Joyce Meng and Jennifer Chen, co-founders of Givology, are living proof that anybody with the vision and dedication can make a global impact through social enterprise. The partners run Givology, a completely volunteer-run group that makes giving a hip activity.
Givology basically connects two stakeholders in the charitable industry – the donors and the beneficiaries albeit in an innovative, effective and efficient way than just getting donations and handing out grants. The group connects donors on one hand with individuals, groups and organizations involved in grassroots education programs and in student scholarships worldwide.
Chen and Meng started Givology as students at the University of Pennsylvania in 2008. The partners have steered the group into a world-recognized non-profit organization involved in various education-related programs and projects. These include teacher training, library construction, and school lunches as well as student scholarships in more than 25 countries.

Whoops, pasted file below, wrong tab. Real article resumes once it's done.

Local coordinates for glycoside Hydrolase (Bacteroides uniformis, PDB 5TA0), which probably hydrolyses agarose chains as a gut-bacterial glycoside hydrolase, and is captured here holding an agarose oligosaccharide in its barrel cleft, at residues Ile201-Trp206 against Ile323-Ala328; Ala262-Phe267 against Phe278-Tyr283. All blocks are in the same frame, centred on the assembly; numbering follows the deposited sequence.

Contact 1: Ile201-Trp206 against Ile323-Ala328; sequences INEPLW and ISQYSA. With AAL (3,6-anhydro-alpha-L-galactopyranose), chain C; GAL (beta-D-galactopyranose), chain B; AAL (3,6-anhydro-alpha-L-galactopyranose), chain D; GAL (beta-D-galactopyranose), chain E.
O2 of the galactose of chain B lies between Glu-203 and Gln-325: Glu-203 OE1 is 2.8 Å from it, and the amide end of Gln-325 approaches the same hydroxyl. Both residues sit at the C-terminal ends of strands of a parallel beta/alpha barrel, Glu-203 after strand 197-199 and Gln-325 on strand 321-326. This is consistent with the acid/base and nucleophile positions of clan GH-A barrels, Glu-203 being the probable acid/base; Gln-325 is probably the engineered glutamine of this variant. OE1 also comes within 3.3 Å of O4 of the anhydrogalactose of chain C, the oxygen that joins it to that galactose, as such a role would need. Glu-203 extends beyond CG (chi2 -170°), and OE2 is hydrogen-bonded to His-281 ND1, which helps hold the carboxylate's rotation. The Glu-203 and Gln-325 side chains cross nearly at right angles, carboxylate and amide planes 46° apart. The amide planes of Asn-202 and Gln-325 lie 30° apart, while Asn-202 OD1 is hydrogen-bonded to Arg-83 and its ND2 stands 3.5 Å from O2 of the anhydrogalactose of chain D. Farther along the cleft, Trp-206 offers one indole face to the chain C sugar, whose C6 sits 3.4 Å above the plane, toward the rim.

The pair are also co-authors of “A Guide to Giving”, which was also a collective writing effort of Givology volunteers.
Cheng and Meng emphasize accountability and transparency of the donations made via its website. The duo also emphasizes using every dollar given for maximum social impact.
Since its launch, Givology has raised over $300,000 – and counting since donors continue to give – and helped over 2,800 students and 46 grassroots organizations. It now has 9o volunteers worldwide, 300 core team members, and 11 global chapters as well as over 2,600 registered donors – truly, a testament to its founders’ dedication to make giving for a social impact a noble endeavour among its registered donors.
Due to its innovative platform of philanthropic crowd-sourcing, Givology has been awarded with numerous recognitions. These include the Intelius Award for Best Student-run Social Enterprise; Education Without Borders’ Technology in Education award; and GreatNonprofits’ Top Education Non-profit award as well as being featured in several publications including Philadelphia Inquirer.